from The American Heritage® Dictionary of the English Language, 4th Edition
- n. The part of speech that is used to name a person, place, thing, quality, or action and can function as the subject or object of a verb, the object of a preposition, or an appositive.
- n. Any of the words belonging to this part of speech, such as neighbor, window, happiness, or negotiation.
from Wiktionary, Creative Commons Attribution/Share-Alike License
- n. A word that can be used to refer to a person, animal, place, thing, phenomenon, substance, quality, or idea; one of the basic parts of speech in many languages, including English.
- v. To convert a word to a noun.
from the GNU version of the Collaborative International Dictionary of English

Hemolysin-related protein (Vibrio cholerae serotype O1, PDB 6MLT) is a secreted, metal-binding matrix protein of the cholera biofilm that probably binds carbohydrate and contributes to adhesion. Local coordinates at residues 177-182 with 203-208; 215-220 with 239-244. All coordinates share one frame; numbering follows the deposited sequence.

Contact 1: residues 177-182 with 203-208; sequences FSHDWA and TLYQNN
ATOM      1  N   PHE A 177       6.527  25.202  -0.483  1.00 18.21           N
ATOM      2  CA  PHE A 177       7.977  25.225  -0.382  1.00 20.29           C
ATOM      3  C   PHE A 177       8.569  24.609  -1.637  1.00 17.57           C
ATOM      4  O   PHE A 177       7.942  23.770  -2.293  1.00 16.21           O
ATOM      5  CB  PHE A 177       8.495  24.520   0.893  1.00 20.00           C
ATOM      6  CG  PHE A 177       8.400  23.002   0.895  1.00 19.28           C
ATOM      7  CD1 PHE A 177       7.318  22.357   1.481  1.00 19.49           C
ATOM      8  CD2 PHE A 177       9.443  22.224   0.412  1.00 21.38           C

- n. A word used as the designation or appellation of a creature or thing, existing in fact or in thought; a substantive.
from The Century Dictionary and Cyclopedia
- n. In grammar, a name; a word that denotes a thing, material or immaterial; a part of speech that admits of being used as subject or object of a verb, or of being governed by a preposition.
from WordNet 3.0 Copyright 2006 by Princeton University. All rights reserved.
- n. a content word that can be used to refer to a person, place, thing, quality, or action
- n. the word class that can serve as the subject or object of a verb, the object of a preposition, or in apposition
Middle English, name, noun, from Anglo-Norman, from Latin nōmen (translation of Greek onoma, name, noun); see nŏ̄-men- in Indo-European roots.(American Heritage® Dictionary of the English Language, Fourth Edition)
From Anglo-Norman noun, non, nom, from Latin nōmen ("name"). (Wiktionary)